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Outdoors

  • Bay scallop season extended by 2 weeks

    After determining that two years of season extensions did not significantly impact the bay scallop population, the Florida Fish and Wildlife Conservation Commission (FWC) decided June 28 to permanently extend the recreational season by adding two weeks to the end.
    The decision was made at the Commission meeting in Palm Beach Gardens. Commissioners also directed staff to look into the possibility of a future commercial harvest of bay scallops. The commercial harvest of bay scallops has been closed in Florida state waters since 1994.

  • Flood waters can displace wildlife

    The rising water levels caused by Tropical Storm Debby are forcing many critters to find higher ground. Snakes, alligators and fire ants top the list of displaced wildlife.
    The Florida Fish and Wildlife Conservation Commission (FWC) cautions the public that snakes can be on the move as they flee flooded areas.
    “When you are out in your yard, especially if you have standing water, be focused on your surroundings and be on the lookout for snakes,” said Eric Dennis, FWC biologist.

  • Boat ramps open, high water coming

    From the Levy County Sheriff's Office:
    NWS Tallahassee has advised that local flood warnings are still in effect for the Suwannee River basin. Sheriff Johnny Smith has decided to re-open all launch sites in the county. Should that prediction of rising water begin to cause problems on the Suwannee River, it could prompt a second closure. The situation will be closely monitored daily and advance warning of any impending boat ramp closures will be announced.

  • Take an Outdoor Safari

    By Jessica Basham Therriault

  • Group kayak and picnic

       The Friends of the Lower Suwannee & Cedar Keys National Wildlife Refuges will hold a Group Paddle and Picnic in Cedar Key. All are welcome. Bring your own kayak or rent one in town. Bring a lunch and we will gather after the paddle at the Cedar Key Park to eat together.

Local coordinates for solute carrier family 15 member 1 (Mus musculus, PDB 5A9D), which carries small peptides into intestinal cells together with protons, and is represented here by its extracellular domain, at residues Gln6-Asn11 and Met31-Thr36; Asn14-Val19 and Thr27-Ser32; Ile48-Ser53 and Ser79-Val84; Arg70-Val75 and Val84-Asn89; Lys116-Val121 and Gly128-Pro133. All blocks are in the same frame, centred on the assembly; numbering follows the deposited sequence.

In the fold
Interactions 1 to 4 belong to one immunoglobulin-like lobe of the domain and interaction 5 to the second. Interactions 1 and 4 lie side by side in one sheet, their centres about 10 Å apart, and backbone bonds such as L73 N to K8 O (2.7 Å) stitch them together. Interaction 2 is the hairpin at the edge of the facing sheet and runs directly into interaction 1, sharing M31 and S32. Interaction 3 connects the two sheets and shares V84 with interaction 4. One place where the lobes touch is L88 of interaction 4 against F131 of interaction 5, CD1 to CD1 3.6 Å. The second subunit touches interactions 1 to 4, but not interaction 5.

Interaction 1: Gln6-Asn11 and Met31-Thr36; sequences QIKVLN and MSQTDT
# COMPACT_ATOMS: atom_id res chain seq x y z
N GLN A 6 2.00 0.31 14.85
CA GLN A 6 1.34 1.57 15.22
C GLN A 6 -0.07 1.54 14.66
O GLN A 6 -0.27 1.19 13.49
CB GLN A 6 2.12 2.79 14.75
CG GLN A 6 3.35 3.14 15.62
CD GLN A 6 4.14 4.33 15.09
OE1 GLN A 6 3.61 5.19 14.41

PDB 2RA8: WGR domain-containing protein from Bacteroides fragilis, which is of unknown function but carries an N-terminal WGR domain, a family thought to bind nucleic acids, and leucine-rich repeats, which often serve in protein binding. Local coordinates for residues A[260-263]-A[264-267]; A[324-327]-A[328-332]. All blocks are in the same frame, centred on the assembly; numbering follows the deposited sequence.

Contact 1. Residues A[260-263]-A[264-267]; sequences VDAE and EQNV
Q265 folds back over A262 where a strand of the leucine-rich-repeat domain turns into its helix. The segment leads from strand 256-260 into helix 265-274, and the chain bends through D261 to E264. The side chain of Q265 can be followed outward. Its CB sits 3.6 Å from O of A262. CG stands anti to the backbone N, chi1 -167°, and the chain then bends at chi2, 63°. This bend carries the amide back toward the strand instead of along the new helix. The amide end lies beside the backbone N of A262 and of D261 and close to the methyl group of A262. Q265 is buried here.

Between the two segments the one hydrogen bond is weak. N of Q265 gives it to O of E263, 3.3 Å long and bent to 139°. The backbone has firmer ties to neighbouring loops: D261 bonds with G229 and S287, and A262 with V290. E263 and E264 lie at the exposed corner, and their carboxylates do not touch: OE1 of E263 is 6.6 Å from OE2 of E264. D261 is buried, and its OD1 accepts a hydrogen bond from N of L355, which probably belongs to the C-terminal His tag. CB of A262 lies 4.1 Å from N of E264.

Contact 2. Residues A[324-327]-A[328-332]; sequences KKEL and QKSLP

• FWC supports ‘Operation Dry Water’ for 4th year

    Last year, nine people died from boating accidents related to alcohol and drug use in Florida. That represents 13 percent of the state’s fatalities for 2011.
    “Alcohol- and drug-related boating accidents are preventable,” said Capt. Tom Shipp, of the Florida Fish and Wildlife Conservation Commission’s (FWC) Boating and Waterways Section. “Even one death is too many.”

  • Youth Conservation Corps jobs available at Lower Suwannee National Wildlife Refuge

    Lower Suwannee National Wildlife Refuge will be hiring four students for Youth Conservation Corps (YCC) this summer, according to Refuge Manager Andrew Gude.
     The Youth Conservation Corps is a summer employment program for young men and young women, ages 15 through 18, who work and learn together by accomplishing needed conservation projects on public lands.  

  • Boating education may lower your insurance premiums

    WASHINGTON — The U.S. Coast Guard Auxiliary offers two courses that may qualify for insurance company discounts that are designed to enhance skills and knowledge for the recreational boat operator as well as personal watercraft, canoe and kayakers.  Students can enroll in a one day basic class or an advanced knowledge and seamanship course that covers 12 chapters of instruction.  Regardless of the course, a boater education certification card will be issued after successfully completing the test.

  • Swallow-tail Kite comes out for the latest research

    By PAM DARTY
    Special to the Citizen
    When the crowd gathered at the Cedar Key Library recently, they didn’t expect the great surprise. The Lower Suwannee National Wildlife Refuge was hosting a talk on the latest research on Swallow-tailed Kites.  As birders were arriving for Dr Ken Meyer’s presentation, Dr Dawn Miller, Gainesville veterinarian and certified wildlife rehabilitator, came in the door carrying a magnificent swallowtail.

  • Tips for turkey

           Whether you oversee a large tract of land or own a smaller parcel, there are many wildlife management techniques you can use to help attract wild turkeys to your property.